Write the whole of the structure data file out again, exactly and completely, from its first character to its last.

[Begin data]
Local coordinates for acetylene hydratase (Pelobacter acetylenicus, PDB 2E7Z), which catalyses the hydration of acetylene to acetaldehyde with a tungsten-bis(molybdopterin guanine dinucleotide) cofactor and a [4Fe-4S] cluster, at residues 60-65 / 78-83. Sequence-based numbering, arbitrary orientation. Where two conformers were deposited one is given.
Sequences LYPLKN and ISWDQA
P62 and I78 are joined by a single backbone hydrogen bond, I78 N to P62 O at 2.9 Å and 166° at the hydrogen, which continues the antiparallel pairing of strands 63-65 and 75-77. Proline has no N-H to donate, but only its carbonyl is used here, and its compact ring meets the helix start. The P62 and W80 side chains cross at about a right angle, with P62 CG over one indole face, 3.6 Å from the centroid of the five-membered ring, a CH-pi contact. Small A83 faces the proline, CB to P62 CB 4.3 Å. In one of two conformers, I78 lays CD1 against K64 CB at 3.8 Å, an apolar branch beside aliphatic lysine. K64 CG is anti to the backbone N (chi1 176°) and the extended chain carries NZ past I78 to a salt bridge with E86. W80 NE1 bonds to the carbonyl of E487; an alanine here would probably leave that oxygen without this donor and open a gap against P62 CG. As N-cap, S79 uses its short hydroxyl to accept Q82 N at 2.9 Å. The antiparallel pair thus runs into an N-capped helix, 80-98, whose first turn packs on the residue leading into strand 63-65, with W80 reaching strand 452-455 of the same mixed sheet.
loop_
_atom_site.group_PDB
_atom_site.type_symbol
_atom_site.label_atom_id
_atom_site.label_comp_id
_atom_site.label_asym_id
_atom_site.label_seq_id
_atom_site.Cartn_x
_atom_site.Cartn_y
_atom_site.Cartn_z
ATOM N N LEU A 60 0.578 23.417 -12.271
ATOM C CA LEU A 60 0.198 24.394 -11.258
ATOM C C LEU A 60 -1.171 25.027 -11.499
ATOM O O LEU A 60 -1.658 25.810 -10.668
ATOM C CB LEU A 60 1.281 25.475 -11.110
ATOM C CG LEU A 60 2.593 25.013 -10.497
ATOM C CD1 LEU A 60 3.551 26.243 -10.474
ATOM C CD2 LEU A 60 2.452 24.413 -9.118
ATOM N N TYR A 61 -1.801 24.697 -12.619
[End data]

Local coordinates for acetylene hydratase (Pelobacter acetylenicus, PDB 2E7Z), which catalyses the hydration of acetylene to acetaldehyde with a tungsten-bis(molybdopterin guanine dinucleotide) cofactor and a [4Fe-4S] cluster, at residues 60-65 / 78-83. Sequence-based numbering, arbitrary orientation. Where two conformers were deposited one is given.
Sequences LYPLKN and ISWDQA
P62 and I78 are joined by a single backbone hydrogen bond, I78 N to P62 O at 2.9 Å and 166° at the hydrogen, which continues the antiparallel pairing of strands 63-65 and 75-77. Proline has no N-H to donate, but only its carbonyl is used here, and its compact ring meets the helix start. The P62 and W80 side chains cross at about a right angle, with P62 CG over one indole face, 3.6 Å from the centroid of the five-membered ring, a CH-pi contact. Small A83 faces the proline, CB to P62 CB 4.3 Å. In one of two conformers, I78 lays CD1 against K64 CB at 3.8 Å, an apolar branch beside aliphatic lysine. K64 CG is anti to the backbone N (chi1 176°) and the extended chain carries NZ past I78 to a salt bridge with E86. W80 NE1 bonds to the carbonyl of E487; an alanine here would probably leave that oxygen without this donor and open a gap against P62 CG. As N-cap, S79 uses its short hydroxyl to accept Q82 N at 2.9 Å. The antiparallel pair thus runs into an N-capped helix, 80-98, whose first turn packs on the residue leading into strand 63-65, with W80 reaching strand 452-455 of the same mixed sheet.
loop_
_atom_site.group_PDB
_atom_site.type_symbol
_atom_site.label_atom_id
_atom_site.label_comp_id
_atom_site.label_asym_id
_atom_site.label_seq_id
_atom_site.Cartn_x
_atom_site.Cartn_y
_atom_site.Cartn_z
ATOM N N LEU A 60 0.578 23.417 -12.271
ATOM C CA LEU A 60 0.198 24.394 -11.258
ATOM C C LEU A 60 -1.171 25.027 -11.499
ATOM O O LEU A 60 -1.658 25.810 -10.668
ATOM C CB LEU A 60 1.281 25.475 -11.110
ATOM C CG LEU A 60 2.593 25.013 -10.497
ATOM C CD1 LEU A 60 3.551 26.243 -10.474
ATOM C CD2 LEU A 60 2.452 24.413 -9.118
ATOM N N TYR A 61 -1.801 24.697 -12.619